Security in Turkey is high. Private malls (and there are hundreds), all have private security working a checkpoint upon entry. Military museums and large public art exhibitions will have will have Turkish military filling that role**. Passing thorough a metal detector and having your bag x-rayed are common place. This may seem a little paranoid to a visitor at first, but I got used to it very fast. It's not like the TSA is yelling at you to take your shoes off, just put you phone in the basket and walk through. This bit of security seems to be paying off as Turkey is not listed anywhere on this depressing graph, at right.

And there is nothing like this horrifying article to share with you, where 13 of the United States public, mass killing sprees of 2012 are detailed.

In fact, I cannot find a single reference on a public shooting spree in Turkey, which is not to say it has never happened. But let me say this. When I hear a few loud bangs here, I do not throw myself on the floor, as I would in the Chi, or LA. But don't take my word for it.
" If the current population growth continues, Istanbul will be the most crowded city in Europe by 2020. Despite its population of more than 13.5 million people and the mass of visitors, the city is listed as one of the safest in the world. This is quite impressive considering its high dense population. "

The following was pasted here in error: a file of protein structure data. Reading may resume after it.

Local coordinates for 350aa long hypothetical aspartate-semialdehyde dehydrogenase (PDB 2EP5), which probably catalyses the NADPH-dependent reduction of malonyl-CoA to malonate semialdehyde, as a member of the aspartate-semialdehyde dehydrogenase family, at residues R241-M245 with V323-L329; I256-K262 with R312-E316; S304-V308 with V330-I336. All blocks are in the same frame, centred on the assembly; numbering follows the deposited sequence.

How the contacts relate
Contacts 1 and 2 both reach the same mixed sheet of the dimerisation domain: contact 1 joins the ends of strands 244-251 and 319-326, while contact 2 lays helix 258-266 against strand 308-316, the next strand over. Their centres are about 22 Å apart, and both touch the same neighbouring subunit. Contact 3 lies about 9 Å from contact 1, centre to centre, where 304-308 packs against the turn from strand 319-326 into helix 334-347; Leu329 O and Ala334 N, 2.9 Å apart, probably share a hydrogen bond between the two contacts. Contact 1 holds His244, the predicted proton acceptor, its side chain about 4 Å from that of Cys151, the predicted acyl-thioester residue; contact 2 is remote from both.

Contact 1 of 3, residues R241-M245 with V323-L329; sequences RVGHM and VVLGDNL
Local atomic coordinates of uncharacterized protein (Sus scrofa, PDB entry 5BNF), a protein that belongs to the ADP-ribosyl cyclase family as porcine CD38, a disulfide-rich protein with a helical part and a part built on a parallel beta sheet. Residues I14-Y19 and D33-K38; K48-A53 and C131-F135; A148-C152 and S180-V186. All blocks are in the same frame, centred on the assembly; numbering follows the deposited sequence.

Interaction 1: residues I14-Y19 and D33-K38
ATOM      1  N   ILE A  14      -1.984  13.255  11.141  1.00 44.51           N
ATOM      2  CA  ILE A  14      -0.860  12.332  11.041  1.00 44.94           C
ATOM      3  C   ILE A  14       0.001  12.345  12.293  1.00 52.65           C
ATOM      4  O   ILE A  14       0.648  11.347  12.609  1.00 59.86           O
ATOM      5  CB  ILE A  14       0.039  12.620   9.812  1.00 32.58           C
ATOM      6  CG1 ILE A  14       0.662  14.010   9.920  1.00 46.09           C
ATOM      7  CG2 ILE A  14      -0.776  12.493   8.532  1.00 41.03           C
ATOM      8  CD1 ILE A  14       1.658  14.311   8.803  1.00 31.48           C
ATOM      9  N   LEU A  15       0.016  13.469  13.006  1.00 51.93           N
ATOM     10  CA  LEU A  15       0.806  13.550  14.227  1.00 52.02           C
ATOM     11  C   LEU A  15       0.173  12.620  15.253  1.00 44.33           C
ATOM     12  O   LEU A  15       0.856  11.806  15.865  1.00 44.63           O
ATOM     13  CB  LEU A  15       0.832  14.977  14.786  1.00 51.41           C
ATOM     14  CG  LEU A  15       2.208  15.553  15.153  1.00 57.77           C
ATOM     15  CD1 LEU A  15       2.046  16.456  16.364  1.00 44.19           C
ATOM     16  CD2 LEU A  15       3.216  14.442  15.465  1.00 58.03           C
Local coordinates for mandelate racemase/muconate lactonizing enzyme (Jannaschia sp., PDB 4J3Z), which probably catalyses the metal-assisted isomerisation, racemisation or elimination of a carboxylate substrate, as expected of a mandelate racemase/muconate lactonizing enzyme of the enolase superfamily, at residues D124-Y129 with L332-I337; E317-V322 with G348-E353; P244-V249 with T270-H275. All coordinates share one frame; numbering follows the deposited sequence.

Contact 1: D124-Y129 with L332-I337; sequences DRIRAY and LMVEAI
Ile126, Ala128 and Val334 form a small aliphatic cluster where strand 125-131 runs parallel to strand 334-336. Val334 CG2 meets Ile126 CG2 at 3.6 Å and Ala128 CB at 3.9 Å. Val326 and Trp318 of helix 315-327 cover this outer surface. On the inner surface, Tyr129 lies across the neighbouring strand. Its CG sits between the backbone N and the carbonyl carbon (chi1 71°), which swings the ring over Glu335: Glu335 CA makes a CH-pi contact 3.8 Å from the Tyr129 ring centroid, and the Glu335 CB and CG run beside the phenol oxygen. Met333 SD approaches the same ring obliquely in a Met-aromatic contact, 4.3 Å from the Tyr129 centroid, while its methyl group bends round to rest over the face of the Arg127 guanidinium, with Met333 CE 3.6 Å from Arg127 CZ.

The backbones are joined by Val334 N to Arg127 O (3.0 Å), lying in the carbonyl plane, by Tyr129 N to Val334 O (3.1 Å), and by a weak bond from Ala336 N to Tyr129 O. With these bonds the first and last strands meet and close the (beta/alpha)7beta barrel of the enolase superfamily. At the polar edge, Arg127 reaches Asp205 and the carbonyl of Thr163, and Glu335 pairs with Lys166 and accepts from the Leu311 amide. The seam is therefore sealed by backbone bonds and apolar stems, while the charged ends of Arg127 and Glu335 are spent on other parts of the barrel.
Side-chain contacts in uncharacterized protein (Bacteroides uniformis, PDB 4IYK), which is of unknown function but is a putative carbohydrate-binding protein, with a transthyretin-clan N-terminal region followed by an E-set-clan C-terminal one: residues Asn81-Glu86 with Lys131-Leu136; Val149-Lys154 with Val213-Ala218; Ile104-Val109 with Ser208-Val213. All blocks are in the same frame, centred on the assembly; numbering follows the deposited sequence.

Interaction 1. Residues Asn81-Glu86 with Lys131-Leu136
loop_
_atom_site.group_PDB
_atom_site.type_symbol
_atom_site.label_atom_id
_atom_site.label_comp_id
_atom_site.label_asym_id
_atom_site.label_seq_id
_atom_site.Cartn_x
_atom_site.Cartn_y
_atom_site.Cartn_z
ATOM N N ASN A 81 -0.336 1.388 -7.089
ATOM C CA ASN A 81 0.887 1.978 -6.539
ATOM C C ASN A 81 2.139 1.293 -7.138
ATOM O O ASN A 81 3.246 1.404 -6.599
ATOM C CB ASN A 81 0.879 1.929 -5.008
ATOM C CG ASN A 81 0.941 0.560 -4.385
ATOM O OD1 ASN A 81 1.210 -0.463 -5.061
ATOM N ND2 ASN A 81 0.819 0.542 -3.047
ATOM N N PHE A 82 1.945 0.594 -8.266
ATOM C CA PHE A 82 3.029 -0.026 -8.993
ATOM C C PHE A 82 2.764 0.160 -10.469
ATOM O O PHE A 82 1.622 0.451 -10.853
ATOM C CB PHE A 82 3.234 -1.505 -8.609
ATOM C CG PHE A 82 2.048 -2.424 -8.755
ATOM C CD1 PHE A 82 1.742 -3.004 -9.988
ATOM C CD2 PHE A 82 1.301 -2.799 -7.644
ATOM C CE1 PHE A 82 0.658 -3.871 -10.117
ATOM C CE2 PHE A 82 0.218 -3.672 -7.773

3. How are human rights and rights for women in Turkey?
I believe this is what the fb poster was asking me, below. The short answer - women have the same rights as men in Turkey. Though the country does seem to be moving in a more conservative direction, and I believe the U.S. is as well (I will address this in an upcoming post). Turkey has roughly the same makeup as the U.S. with women making up under 19% of the congress/national assembly and has boasted more female heads of state. Here is a link to a just OK wiki article about women in Turkish politics. Women in Turkey were given the right to vote in 1930 only ten years after the US and before France, Italy, Japan and many others.

  • Reminds me of midnight express ow a humane and rights for woman there? Any progress ? Sometimes our images are stuck in time

  • Missy Weimer Turkey is a secular nation and women have the same rights as men here. In the summer time I will be at the beach (Fethiye - Mediterranean coast, Southern Turkey) in a bikini - tattoos and all! - and there will be other women in bikinis and some in hijab and still others who are more modest all together. No one cares one way or the other. No looks or comments. In more conservative parts of the country (typically in the East) such displays might be less common, but the rights and freedoms of women here are not constricted by the government any more than their male counterparts.

Going forward I will answer any questions about Turkey to the best of my ability. Please leave them here in the comments or any other way you see fit - thank you!

Here I am, immodestly dressed, on the beach in Turkey. It looks deserted because the beach was closing, but I assure you I wore a bikini for one month straight while traveling the Blue Voyage, and not a single f*ck was given by anyone.

** military service is obligatory for men in Turkey